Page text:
By the end of the RuPaul’s Drag Race All Stars 6 finale, I found myself screaming in my apartment, jumping up and down, then starting to cry. For all of its “twists,” what I remained most enthralled by this season was the ascendance of Kylie Sonique Love, the first trans winner of American Drag Race. I’ve been writing about drag for 10 years and am currently working on a book about the subject, but let me tell you: I immediately became a fangirl of hers, curious to see what she was going to do next. And then, there she was in the finale episode with Eureka, Ra’Jah O’Hara, and Ginger Minj, standing up on that stage, sparkling for the cameras as I practically fell off my chair in suspense.
I first wondered whether Kylie would fade into the background, which is what happens to many All Stars contestants who, shall we say, don’t stick around long enough to shine the first time. After all, she did go home fourth on Season 2 of Drag Race back in 2010. Yet, Kylie taught us she was far from filler, but rather a force. Her Steven Tyler impersonation in particular was perfect, and it brought us some much-needed drag king representation. Her take on Dolly Parton during Snatch Game was a delight. And her verse and performance in “Show Up Queen” was smart, sexy, and current. In all of her talents, she is a reason fans love drag and continue to watch the series.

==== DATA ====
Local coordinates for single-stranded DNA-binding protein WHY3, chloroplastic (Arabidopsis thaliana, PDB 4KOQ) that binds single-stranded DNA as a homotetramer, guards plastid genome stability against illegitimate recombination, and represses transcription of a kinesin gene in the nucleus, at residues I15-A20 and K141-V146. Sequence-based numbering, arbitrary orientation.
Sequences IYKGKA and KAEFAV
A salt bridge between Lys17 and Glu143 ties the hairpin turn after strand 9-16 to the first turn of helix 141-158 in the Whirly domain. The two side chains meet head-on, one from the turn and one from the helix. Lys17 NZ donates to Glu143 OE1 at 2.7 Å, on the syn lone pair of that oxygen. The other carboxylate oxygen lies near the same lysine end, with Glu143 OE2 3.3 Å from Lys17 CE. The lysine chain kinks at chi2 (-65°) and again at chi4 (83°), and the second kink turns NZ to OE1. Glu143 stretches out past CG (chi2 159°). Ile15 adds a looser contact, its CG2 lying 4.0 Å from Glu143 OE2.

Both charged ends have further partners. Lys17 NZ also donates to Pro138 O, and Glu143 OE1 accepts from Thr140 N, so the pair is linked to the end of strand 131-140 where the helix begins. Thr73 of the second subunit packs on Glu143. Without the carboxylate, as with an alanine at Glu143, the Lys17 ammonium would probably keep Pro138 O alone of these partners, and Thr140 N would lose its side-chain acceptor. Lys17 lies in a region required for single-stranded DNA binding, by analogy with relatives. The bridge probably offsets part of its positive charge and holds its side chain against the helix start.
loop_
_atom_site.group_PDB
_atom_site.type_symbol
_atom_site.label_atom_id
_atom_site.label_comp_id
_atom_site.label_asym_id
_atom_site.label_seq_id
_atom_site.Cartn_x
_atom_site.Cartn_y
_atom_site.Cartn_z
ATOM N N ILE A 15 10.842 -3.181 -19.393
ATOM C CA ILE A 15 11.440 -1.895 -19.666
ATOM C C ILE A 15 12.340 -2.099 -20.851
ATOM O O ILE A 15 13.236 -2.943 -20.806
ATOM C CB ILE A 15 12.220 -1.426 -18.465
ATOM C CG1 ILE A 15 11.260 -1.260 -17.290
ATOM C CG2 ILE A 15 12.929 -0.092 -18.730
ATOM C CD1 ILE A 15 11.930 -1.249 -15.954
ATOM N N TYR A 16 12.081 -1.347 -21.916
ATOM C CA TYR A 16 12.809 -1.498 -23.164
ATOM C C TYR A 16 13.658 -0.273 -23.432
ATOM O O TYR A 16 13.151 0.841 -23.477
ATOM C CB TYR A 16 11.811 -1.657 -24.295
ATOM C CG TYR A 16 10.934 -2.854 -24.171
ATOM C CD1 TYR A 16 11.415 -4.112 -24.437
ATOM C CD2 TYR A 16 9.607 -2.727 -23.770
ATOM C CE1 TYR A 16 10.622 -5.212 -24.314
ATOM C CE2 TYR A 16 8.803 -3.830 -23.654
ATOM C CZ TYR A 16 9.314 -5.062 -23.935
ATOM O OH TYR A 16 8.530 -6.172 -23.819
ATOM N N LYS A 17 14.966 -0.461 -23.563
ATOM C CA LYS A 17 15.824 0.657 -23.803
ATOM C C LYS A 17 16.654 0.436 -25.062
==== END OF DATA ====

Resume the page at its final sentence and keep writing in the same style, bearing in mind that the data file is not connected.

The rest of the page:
All Stars 6 had among the highest caliber of performances of any All Stars season thus far, which made Kylie’s win even more thrilling. Sure, there were some flimsy moments and a few queens struggled at times, but the appearance of a true dumpster fire was rare. Do I wish Trinity had taken an improv class ahead of her standup and Snatch Game? Absolutely. Did I want to see a more vulnerable side of Jan? Of course. Was it necessary for three queens to come out in the same silhouette for the Pop art challenge? Definitely not (do some fashion history research, ladies, for the love of Goddess!).